mainstream

THERE USED TO BE THREE GENERAL CLASSES OF WORK: MAINSTREAM/COMMERCIAL, LITERARY, AND GENRE.

Where did the mainstream go?

Caveats

I’m writing this post to dump the contents of my brain* about what has happened to the classification of novels on sites such as Amazon BECAUSE of the desire to categorize everything into smaller and smaller bins so the reader can find exactly the kind of book he is searching for.

It isn’t meant to be a scholarly discussion of any merit – and I welcome differing ideas, but would appreciate a general sticking to the question: Where did the mainstream go?

Mainstream fiction – as opposed to what?

This is a serious question. Type ‘mainstream’ into your Amazon search box and you won’t find the novels you expect. Maybe I should say that I’m older, and these aren’t the novels I expect.

‘General fiction’ brings up so much stuff I would consider genre fiction that it’s useless.

Although very well written genre work elevates a good story to a literary quality – which is where such novels as Margaret Atwood’s A Handmaid’s Tale are, in my opinion – it doesn’t make it mainstream or general fiction – the story is, in my mind, literary SF.

What IS ‘mainstream’ (IMHO)?

Mainstream fiction is meant to be appropriate and engaging for a majority audience.

Some books which I would call mainstream:

Love Story

The Thorn Birds (when it came out)

Gone With the Wind (ditto)

On The Beach and Trustee from the Toolroom (Nevil Shute)

Airport (and many of Alex Hailey’s other books)

Hawaii (ditto, Michener’s work)

Exodus, QB VII (and others by Leon Uris)

Authors such as Sidney Sheldon (The Other Side of Midnight) and John Fowles (The Magus)

The Bridges of Madison County and the novels of Nicholas Sparks

Some of these books are now classified as ‘classics,’ but were mainstream when they came out. Others are currently classified as ‘historical fiction,’ but the same applies: they were meant for a very large audience of literate people, an audience that went from children/young adults to older people, male and female, and encompassed much of the educated population.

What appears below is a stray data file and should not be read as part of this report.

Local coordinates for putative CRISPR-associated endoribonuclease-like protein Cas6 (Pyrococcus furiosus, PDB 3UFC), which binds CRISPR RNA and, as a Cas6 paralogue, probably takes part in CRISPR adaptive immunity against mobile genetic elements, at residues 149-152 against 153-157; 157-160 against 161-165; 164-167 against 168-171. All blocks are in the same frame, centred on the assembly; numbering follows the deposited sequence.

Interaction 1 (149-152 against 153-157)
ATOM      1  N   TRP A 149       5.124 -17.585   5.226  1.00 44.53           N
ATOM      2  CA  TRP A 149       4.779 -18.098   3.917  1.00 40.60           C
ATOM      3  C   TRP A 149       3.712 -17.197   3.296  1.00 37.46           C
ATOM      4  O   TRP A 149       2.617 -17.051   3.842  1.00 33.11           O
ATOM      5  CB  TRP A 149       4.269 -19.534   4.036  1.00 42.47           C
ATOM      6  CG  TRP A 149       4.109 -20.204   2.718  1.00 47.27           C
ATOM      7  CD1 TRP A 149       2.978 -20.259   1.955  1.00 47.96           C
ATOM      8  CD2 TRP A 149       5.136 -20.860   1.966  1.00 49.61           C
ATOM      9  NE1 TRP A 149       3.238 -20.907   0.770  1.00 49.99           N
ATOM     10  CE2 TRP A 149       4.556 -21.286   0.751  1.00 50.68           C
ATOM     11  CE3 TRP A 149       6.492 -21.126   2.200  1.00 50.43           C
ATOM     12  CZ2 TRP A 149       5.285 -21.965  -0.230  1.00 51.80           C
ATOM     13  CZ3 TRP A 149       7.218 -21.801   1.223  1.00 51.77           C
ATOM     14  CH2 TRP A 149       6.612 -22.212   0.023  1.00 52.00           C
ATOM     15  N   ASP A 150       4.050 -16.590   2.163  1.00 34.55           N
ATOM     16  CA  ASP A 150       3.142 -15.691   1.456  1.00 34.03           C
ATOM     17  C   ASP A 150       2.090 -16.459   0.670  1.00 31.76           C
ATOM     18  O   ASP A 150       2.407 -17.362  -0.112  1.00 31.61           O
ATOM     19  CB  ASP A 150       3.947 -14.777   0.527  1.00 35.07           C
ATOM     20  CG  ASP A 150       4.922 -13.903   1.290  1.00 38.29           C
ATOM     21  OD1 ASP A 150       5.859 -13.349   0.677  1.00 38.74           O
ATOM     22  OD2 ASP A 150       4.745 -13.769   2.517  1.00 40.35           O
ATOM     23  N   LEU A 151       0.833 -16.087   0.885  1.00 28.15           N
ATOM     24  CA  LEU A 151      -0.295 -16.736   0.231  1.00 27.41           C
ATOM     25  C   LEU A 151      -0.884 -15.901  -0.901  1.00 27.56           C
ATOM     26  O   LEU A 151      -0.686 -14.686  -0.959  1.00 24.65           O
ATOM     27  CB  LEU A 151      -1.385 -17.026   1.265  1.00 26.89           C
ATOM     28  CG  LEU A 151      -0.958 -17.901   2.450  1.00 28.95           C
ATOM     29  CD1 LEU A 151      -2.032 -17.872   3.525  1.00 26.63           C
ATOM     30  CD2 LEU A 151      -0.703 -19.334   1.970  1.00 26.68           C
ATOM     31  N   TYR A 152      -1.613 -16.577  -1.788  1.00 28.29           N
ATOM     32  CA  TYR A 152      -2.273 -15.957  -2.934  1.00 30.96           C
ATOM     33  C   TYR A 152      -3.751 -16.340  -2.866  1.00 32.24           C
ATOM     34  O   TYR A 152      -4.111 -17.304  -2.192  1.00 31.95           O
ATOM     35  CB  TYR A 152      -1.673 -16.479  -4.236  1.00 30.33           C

There were no conventions; this audience could handle a WWII novel, a novel about finances, or The Key to Rebecca. Or Daphne Du Maurier’s Rebecca.

Mainstream. Commercial. Epic. General fiction.

Or simply what used to be called ‘a novel.’

And the category used to cover what was called a ‘big book’ – books with large casts of characters and elaborate plots, whether or not they were well-written, encompassing a spectrum of writing quality from Dan Brown to Ken Follett and Mary Stewart’s Arthurian legend novels starting with The Crystal Cave.

Mainstream novelists. People who wrote for the broad center of the complete reading public. Writers for whom plot and characterization were important.

But most importantly, people who did not want the reader to have to stop because of the language. The writing quality was sometimes awkward, generally competent, but stopped short of going into literary rhapsodies – because that would stop the readers’ flow.

Literary fiction then and now

A category which used to encompass everything from Proust (A la de temps perdu) to The Color Purple, ‘literary fiction’ used to mean stories that were intended for a more discerning audience than mainstream fiction, one with a more educated group in mind – and people who were comfortable with and appreciated language and description and minutiae and nuance. People who expect literary allusions and epigraphs and quotations from English poets, who can read Saul Bellow’s Seize the Day with pleasure.

I can’t. That kind of fiction, with its exaggerated precision and lack of plot (on the more literary or experimental end), makes me itch. These books are often taught in English and American Literature classes (the box where I found my husband’s copies had a large number of books of that kind) as ‘good for you’ and requiring study. It often meant work that was tinier in scope and more enamored of language than most readers were looking for.

Oddly enough, ‘literary’ as a category on Amazon is now used heavily by the big publishers to indicate that their books are better (and worth the much higher prices charged). When Data Guy puts out the quarterly charts of book prices by genre, the columns above 9.99 for ebooks are labeled literary and occupied mostly by traditional publishers: big 5, medium and small presses, and university presses.

Worse, literary is now the keyword associated with work which is the same as everything else, only better written. Literary fiction writers are probably screaming about that.

The problem with ‘literary’ as a category:

On Amazon, ‘literary’ has come to mean ‘mainstream.’

Now, ‘literary’ means anything not in a specific genre such as SFF or Romance or Thriller.

I’m sure authors of true literary books are not pleased to find their category invaded by everyone who thinks they write better than average prose.

The rise of genre fiction, partly propelled by Amazon and search categories